This is it: the moment none have been waiting for, though maybe some have questioned. What is Rusty's favorite album of all-time? The title of this post gives it all away, yes, but wouldn't you rather know the tale of how it came to be . . .
Today is my 24th birthday. Over the last 16 years, music has taken over my life: from the moment I remember sitting in my grandparent's house seeing the video for "100%"; that moment Bill Hanson played "Stars & Sons"; the night I met Bob Pollard; that time I went deaf seeing Yo La Tengo.
You would like to think that I would remember the first time I heard Adam & Eve, but I don't. Ok, I remember it vaguely but it's not the time. I'm listening to it right now and it doesn't take me back to that place because it's just .. not on my brain. The first time was not the moment when the world stopped to twirl on its axis. I wasn't really in to it. Hell, I don't even know how old I was but I know it was a Monday and it was March. The cousin was home on spring break, and we hopped in his beat to hell Chevrolet Corsica and headed down to the Owings Mills mall for some reason or another. He was all "Oh, Rusty - you need to hear this!" and he put it on and if it was 1998 and I was 13, it didn't do shit for me. The hidden opening was so-so, "Future Boy" did not appeal to me in the least. He also had a copy of Ultra by Depeche Mode in the car. I think I was more interested in listening to that at the time.
The moment when the world stopped spinning and it blew me away . . . I don't remember that either, but I do have a better memory of when it was. Summer, 2001 - I had just purchased my second car, my 1992 Acura Integra. There was this girl who was a few years my senior from work that I was totally in to but she was totally in love with someone else. I don't know why, but I borrowed Adam & Eve from my cousin. That and maybe another Catherine Wheel album. I was on the path of becoming Rob Gordon, the hero of High Fidelity, when it struck me. I was rather obsessed with that movie, wanting to become him, or John Cusack, or both. I owned the movie, I read the book. I compared the two every which way up and down. And then one night, I was casually paging through the liner notes to A&E when the first "mind=blown" moment of my life occurred. Page 2, left column, center, all alone, its own paragraph:
"Thanks to Nick Hornby for writing High Fidelity"
From every listen then on, I was pay real close attention to the music. "Broken Nose" became an early fave: when Rob Dickinson sang 'No one gives a crap for you' was he singing to Rob Gordon? Was the broken nose metaphor for a broken heart or a bruised ego? "Phantom Of The American Mother" spoke of 'Superman and Sonic Youth and fairy tales / it's time to face the truth". I loved (I still love) Sonic Youth. Was Dickinson again crying out to Gordon, telling him that maybe it was time to shape up, get a real job so your lawyer lady Laura would not leave you for I. Raymond.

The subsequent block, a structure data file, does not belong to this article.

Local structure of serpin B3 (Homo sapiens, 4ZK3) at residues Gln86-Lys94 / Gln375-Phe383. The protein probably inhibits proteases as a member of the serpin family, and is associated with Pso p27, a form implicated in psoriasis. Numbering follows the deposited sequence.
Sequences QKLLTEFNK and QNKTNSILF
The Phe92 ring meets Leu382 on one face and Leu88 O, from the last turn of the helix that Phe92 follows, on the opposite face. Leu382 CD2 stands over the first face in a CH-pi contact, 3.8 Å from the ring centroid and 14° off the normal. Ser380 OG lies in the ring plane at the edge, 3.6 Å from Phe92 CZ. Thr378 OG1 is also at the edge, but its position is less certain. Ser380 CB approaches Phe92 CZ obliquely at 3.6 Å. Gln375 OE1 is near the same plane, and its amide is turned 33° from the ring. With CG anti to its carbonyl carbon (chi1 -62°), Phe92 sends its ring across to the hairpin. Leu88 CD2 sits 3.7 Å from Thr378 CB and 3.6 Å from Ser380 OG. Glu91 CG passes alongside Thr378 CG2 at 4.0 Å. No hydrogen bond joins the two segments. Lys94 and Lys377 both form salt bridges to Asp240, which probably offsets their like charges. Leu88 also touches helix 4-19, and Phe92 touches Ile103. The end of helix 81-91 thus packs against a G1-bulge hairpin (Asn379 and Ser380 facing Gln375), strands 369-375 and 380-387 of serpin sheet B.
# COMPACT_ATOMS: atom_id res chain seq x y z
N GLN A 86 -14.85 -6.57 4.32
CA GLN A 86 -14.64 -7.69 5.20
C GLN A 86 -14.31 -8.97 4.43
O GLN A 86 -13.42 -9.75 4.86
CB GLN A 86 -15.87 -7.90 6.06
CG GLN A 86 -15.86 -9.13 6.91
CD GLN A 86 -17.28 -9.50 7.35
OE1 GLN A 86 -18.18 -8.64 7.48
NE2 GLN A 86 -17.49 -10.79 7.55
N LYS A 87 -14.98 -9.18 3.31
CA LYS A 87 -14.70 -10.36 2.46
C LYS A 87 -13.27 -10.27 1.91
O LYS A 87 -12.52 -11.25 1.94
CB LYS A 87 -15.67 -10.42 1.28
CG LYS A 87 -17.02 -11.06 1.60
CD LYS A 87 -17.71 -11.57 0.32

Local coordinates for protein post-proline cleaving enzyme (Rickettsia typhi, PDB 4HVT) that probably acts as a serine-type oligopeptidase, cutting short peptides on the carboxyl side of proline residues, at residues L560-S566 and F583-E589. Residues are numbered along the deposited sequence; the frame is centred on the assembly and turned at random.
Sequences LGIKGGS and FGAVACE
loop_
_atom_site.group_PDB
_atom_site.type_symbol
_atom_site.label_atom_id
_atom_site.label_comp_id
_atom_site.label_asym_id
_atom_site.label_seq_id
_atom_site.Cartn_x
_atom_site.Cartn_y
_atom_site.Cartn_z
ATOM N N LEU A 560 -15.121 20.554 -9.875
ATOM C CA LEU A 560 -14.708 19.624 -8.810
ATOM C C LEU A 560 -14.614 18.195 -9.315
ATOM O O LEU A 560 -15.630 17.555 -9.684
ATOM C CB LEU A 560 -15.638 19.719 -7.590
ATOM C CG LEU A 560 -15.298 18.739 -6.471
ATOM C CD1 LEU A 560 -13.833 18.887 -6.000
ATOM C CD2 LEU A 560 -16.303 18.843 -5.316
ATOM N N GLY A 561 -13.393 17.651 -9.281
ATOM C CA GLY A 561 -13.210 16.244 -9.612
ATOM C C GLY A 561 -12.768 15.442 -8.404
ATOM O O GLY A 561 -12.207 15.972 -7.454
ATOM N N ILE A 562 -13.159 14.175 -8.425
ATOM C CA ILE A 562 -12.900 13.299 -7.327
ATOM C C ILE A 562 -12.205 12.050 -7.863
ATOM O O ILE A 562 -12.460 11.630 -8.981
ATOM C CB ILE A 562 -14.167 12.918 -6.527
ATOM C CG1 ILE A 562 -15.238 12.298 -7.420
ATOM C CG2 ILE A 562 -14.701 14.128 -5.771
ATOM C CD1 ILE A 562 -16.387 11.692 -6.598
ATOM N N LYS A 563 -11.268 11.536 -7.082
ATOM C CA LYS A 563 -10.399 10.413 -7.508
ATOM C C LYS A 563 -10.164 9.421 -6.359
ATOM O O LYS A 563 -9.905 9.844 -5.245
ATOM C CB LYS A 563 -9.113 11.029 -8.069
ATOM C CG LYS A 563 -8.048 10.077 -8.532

One thing is for sure. Like the beginning, the end lays in hiding. That's one of my favorite things about this album. Looking at the back cover it just lists songs two through eleven - not the number one or twelve appear on the traycard. But, as "For Dreaming" explodes and fades away through the fog across the sea, a guitar starts to strum. Dickinson begins to sing, nearly word-for-word verbatim from the text-version of High Fidelity, page 158:
It's a song about a boy, who phones this girl
But she left town years before
And he's pissed off, that he didn't know
Cause he wanted to say goodbye
Tell her how he missed her
Wish her good luck
Put it to rest
All that unfinished business
I'm gonna phone, everyone that I've known
Through the downs and the ups
ANd who I suspect have written me off
As an insensitive fuck
And say good luck and goodbye
They'd feel good
I'd feel good
We'd all feel good
That would be so good . . .
I could've cried. Hornby's words didn't radiate that way off the pages, but when Dickinson put it in retrospect, in that state of mourning combined with false hopes, I could.
I listened more diligently, fall in love with each and every song on that album. I did some research. I think my cousin said it was their make or break album, or I found that out on my own. It sounded so different compared to their earlier records I would later acquire. The final section, from the building and building and its there and it's finally realized moments of "Here Comes The Fat Controller"; to the tape stopping on the "Controller" in to "Goodbye" where our hero excalims "Goodbye, I've finally arrived!"; to the end "For Dreaming" where we go in to the aforementioned outro. It all clicked it just hit me. I felt like Rob Dickinson was singing to me, singing for me. It came out in 1997, the most important year, My Formative Year, and it took me four years to discover it. I finally felt like I had arrived. Thank. God.
Download: "Broken Nose" [mp3] // "Here Comes The Fat Controller" [mp3] /// [Buy Here]